Day11: Budapest beginnings

The first question asked is, “Which is Buda and which is Pest?” Budapest is one city, but once there was a separate Buda from Pest (sounds like a limerick is about to begin, but no). It is quickly established that one side of the Danube, which the Hungary maps label Duna, is Buda, the other Pest. How is one to remember?

The dominant landmark of Budapest is the magnificent Parliament Building on the east river bank. At all times it is easy to discern if you are on that side. So our memory mnemonic uses that very name, Parliament, to remember that ‘P’ also stands for Pest. Parliament side is Pest side; it’s as simple as that.

Before Budapest sites are in our sight, the captain navigates downstream from Bratislava, Slovakia, through the night, through a major lock that lowers us more than 60 feet, and through the morning hours.

One epicenter of Hungarian history is observed in the morning light, the Esztergom Cathedral in the city home to Hungary’s first king, Stephen, who took the throne at the start of the millennium. Of course it was not Y2K, but Y1K! We won’t be done with King Stephen references, later to become Saint Stephen, for as long as we are in Hungary. Despite the gloom of this morning, the third largest cathedral in all of Europe merits a snapshot or two.

Esztergom Cathedral, seat of the Catholic Church in Hungary. The name may look complex, but in Hungarian the ‘sz’ combination is simply pronounced as an ‘s’. That’s right, the ‘z’ is silent; I believe I can relate to that!
Esztergom, Hungary, from the Danube

Esztergom Cathedral, Hungary

Esztergom, Hungary, from the Danube

Esztergom Cathedral, Hungary.

Budapest begins to exSITE! To float into this city is to be surrounded on all sides by sites you want to visit. The grand Gothic parliament looms on the Pest bank. In the far distance, a towering sculpture dangles on the precipice of a hill.

Continuing to spin our cameras clockwise, the castle complex rises atop the Buda hillside, first with the dome-centered Royal Palace and museums, then the spire of Matyas (Matthias) church. I see faintly at the right edge of the church photo what looks to be a miniature castle. Let’s stop here and get moving up that hill.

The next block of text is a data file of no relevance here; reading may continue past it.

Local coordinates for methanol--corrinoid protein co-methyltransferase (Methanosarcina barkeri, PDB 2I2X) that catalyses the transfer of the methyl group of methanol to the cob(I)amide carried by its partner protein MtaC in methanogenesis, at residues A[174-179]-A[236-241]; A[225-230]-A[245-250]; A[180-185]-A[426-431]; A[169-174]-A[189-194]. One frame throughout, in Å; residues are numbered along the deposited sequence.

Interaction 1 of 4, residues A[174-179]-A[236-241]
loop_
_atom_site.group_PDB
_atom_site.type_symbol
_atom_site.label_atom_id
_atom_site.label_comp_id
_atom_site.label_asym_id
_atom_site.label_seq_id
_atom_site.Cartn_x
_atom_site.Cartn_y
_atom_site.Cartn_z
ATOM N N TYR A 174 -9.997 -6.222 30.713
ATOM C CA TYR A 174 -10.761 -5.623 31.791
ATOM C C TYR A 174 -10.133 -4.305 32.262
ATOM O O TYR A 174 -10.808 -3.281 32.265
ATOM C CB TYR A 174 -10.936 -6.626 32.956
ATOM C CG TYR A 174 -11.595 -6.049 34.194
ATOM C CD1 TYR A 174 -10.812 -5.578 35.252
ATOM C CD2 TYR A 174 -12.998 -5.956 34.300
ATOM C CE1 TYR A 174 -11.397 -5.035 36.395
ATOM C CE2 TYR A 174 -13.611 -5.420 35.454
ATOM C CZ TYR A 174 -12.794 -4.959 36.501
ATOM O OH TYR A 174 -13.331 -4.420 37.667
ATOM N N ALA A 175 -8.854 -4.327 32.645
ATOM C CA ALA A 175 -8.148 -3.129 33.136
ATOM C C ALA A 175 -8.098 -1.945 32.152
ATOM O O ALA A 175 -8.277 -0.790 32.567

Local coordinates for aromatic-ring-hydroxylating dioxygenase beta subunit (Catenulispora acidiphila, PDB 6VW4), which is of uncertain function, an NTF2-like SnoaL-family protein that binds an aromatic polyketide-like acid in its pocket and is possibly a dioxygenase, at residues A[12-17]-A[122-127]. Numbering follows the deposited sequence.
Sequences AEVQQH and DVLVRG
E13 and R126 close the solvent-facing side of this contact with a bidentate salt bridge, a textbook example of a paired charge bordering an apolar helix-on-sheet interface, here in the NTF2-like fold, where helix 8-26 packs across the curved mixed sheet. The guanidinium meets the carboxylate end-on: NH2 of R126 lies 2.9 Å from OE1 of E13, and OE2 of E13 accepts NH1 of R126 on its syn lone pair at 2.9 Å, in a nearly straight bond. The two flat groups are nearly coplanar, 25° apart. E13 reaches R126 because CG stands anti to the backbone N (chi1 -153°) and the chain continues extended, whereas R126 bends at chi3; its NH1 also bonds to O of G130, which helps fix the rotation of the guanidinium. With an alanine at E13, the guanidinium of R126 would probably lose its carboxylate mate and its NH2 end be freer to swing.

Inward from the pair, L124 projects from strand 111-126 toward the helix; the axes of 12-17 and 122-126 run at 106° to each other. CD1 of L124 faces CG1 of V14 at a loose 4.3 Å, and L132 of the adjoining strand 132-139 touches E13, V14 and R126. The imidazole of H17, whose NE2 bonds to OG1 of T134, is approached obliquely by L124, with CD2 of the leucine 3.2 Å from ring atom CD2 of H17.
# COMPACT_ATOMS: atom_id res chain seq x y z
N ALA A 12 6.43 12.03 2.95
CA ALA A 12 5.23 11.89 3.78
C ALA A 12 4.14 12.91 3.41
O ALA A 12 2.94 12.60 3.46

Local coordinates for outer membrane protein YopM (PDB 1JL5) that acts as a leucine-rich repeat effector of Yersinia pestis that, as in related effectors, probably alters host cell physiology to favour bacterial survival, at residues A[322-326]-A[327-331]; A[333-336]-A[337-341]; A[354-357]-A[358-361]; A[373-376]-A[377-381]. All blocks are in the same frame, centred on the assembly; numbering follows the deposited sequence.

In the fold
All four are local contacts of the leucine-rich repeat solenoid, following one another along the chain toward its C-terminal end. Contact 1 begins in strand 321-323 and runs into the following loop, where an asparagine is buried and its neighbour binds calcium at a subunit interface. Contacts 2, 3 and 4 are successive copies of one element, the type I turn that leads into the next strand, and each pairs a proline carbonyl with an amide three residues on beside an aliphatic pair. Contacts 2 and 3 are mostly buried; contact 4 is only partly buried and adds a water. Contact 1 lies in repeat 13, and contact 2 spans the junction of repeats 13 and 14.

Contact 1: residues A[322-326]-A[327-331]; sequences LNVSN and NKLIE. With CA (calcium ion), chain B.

Budapest Parliament from the north Danube

Budapest Parliament from the north Danube.

Budapest Parliament on the Danube

Budapest Parliament on the Danube.

Facing south on the Danube

puts Parliament on your left

Liberty statue ahead downstream

Palace at a 1-o’clock position

St. Matyas Church on your right.

Liberty statue of Budapest

Liberty statue of Budapest.

Domed Royal Palace and Museums, Budapest

Domed Royal Palace and Museum.

Lion on Chain Bridge, Budapest

Chain Bridge lion protects palace.

St. Matyas Church spire, Budapest

St. Matyas Church spire, Budapest.

St. Matyas Church, Budapest

Church of St. Matyas, Castle hill.

Driving up into the Castle complex by bus, we seek out the smallest of the structures there, a mini-castle on the edge of the hillside. It is perhaps a lookout tower, but if I were home in North Carolina at the beach, it would be a good model for a grand sandcastle.
Small watch tower of Budapest Castle

Watch tower of Budapest Castle resembles a sandcastle.

Matyas Cathedral, Budapest

Spire of Matyas Cathedral stretches to the cloudy skies of Budapest.

We explore the outside of the St. Matthias Church (English spelling), noting its ornate roof and also the signature black raven of this Hungarian King and Saint on a smaller spire appropriately positioned at the treetop. We wonder if that bird’s color is the inspiration for the black tower as well.
Roofline and signature Raven atop a spire

Budapest’s Matthias Cathedral (English spelling) features an ornate rooftop and an unusual black tower, while the signature raven of this King and Saint to the country of Hungary is perched on the smaller spire over the treetop.

From edge of the Buda-side hill one is treated to views of the Budapest Parliament, beyond which the Pest side of the city stretches without any undulation, in contrast to the hills featured on the Buda side. The Danube River splits them, with our blue and white MS River Rhapsody moored just blocks from the Parliament.
Budapest Parliament from castle hilltop

Budapest Parliament on a cloudy afternoon.

MS River Rhapsody in Budapest

At right, our blue/white MS River Rhapsody, dwarfed by a grand city.

Before leaving the hilltop, our last shutter capture is becoming a familiar name. St. Stephen sits astride a horse outside Matyas Cathedral with Pest stretching out behind him. The beard, halo, and duo-cross identify him, as well as a crown with cross atop that is not discernible from this distance. Can we get a better look at the number 1 King and number 1 Saint of Y1K? Yes, just below as we continue to another stop on our Budapest afternoon tour.
St. Stephen on a horse, Budapest